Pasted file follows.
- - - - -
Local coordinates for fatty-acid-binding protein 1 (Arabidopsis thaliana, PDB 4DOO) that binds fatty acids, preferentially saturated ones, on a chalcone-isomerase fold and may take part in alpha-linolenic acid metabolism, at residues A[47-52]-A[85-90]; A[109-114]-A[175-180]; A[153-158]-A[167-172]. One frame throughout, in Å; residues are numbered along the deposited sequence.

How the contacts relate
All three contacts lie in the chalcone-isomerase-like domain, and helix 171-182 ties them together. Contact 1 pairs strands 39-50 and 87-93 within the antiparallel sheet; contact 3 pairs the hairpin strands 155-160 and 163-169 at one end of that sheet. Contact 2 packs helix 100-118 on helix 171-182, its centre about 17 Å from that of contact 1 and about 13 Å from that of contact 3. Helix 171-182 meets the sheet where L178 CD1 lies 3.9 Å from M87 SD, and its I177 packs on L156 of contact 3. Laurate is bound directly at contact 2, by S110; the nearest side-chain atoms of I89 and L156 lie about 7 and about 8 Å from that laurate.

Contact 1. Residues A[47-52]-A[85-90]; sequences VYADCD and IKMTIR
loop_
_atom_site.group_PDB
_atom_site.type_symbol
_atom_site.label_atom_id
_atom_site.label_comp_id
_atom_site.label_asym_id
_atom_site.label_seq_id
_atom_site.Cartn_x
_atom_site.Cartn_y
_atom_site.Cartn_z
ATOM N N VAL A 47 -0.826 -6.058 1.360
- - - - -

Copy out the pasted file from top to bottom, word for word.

Local coordinates for fatty-acid-binding protein 1 (Arabidopsis thaliana, PDB 4DOO) that binds fatty acids, preferentially saturated ones, on a chalcone-isomerase fold and may take part in alpha-linolenic acid metabolism, at residues A[47-52]-A[85-90]; A[109-114]-A[175-180]; A[153-158]-A[167-172]. One frame throughout, in Å; residues are numbered along the deposited sequence.

How the contacts relate
All three contacts lie in the chalcone-isomerase-like domain, and helix 171-182 ties them together. Contact 1 pairs strands 39-50 and 87-93 within the antiparallel sheet; contact 3 pairs the hairpin strands 155-160 and 163-169 at one end of that sheet. Contact 2 packs helix 100-118 on helix 171-182, its centre about 17 Å from that of contact 1 and about 13 Å from that of contact 3. Helix 171-182 meets the sheet where L178 CD1 lies 3.9 Å from M87 SD, and its I177 packs on L156 of contact 3. Laurate is bound directly at contact 2, by S110; the nearest side-chain atoms of I89 and L156 lie about 7 and about 8 Å from that laurate.

Contact 1. Residues A[47-52]-A[85-90]; sequences VYADCD and IKMTIR
loop_
_atom_site.group_PDB
_atom_site.type_symbol
_atom_site.label_atom_id
_atom_site.label_comp_id
_atom_site.label_asym_id
_atom_site.label_seq_id
_atom_site.Cartn_x
_atom_site.Cartn_y
_atom_site.Cartn_z
ATOM N N VAL A 47 -0.826 -6.058 1.360